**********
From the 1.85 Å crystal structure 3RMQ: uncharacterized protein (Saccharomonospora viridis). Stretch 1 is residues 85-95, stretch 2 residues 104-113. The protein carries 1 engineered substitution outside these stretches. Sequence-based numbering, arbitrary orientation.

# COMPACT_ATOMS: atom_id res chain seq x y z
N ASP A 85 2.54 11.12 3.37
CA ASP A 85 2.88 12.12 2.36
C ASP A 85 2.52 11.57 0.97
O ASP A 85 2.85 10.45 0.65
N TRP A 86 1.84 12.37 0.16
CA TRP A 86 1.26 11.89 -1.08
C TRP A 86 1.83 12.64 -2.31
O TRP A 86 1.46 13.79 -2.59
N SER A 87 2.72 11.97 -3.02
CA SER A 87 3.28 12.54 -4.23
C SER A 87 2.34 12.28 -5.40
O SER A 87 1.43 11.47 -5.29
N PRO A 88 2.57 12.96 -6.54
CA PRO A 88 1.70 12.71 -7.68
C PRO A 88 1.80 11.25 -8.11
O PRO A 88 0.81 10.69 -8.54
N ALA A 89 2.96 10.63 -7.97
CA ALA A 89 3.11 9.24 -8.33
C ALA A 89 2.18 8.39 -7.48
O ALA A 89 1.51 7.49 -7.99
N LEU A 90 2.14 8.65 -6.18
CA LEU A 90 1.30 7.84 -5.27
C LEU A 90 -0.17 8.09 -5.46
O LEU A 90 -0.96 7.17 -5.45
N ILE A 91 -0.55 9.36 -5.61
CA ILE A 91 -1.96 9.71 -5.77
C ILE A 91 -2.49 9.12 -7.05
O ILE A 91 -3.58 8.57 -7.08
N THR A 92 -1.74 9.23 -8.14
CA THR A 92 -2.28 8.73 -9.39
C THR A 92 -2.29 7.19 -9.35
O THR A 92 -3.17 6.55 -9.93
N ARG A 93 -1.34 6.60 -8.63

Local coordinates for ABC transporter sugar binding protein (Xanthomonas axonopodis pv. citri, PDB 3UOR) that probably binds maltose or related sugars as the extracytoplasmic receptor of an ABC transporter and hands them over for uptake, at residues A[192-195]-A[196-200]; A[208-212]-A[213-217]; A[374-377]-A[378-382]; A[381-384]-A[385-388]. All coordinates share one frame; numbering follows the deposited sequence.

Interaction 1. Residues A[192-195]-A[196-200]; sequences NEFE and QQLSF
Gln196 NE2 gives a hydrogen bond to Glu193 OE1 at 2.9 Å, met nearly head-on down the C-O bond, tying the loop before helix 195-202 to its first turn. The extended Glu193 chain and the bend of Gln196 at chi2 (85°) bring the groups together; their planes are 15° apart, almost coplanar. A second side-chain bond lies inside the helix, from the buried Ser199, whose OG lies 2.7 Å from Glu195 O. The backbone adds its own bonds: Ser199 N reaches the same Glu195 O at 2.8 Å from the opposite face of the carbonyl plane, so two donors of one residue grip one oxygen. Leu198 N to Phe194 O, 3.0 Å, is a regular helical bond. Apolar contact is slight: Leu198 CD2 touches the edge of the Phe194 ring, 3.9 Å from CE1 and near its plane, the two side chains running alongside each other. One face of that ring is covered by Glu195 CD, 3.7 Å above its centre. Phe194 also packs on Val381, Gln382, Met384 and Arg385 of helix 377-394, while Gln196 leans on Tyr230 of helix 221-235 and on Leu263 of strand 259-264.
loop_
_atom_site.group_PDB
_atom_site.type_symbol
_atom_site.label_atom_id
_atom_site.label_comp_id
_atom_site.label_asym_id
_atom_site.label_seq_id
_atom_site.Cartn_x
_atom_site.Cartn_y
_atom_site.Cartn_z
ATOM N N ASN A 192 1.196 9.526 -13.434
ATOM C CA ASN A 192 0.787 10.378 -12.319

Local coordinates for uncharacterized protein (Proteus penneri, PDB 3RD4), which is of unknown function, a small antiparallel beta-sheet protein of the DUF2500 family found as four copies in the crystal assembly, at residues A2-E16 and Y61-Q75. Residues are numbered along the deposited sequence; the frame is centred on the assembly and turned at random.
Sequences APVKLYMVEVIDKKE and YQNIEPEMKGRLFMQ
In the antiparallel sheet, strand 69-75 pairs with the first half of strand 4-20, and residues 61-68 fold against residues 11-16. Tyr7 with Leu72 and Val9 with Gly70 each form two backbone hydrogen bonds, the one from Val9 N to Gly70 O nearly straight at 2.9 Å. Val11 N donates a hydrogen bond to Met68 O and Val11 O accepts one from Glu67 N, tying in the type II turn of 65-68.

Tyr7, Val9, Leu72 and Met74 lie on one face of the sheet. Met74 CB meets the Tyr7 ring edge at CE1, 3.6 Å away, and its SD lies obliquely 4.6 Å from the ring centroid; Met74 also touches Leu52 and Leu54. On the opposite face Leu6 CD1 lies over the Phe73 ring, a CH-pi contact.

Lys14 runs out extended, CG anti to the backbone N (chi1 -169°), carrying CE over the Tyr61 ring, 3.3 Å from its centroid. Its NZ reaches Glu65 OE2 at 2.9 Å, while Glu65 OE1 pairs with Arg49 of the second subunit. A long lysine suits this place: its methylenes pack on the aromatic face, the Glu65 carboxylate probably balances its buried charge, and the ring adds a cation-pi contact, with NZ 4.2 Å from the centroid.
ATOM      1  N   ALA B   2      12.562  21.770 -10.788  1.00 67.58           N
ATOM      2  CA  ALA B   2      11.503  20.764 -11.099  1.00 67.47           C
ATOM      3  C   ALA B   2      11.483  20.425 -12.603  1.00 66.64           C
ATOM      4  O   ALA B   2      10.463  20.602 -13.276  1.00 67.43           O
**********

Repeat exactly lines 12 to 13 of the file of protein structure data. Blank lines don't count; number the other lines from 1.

CA SER A 87 3.28 12.54 -4.23
C SER A 87 2.34 12.28 -5.40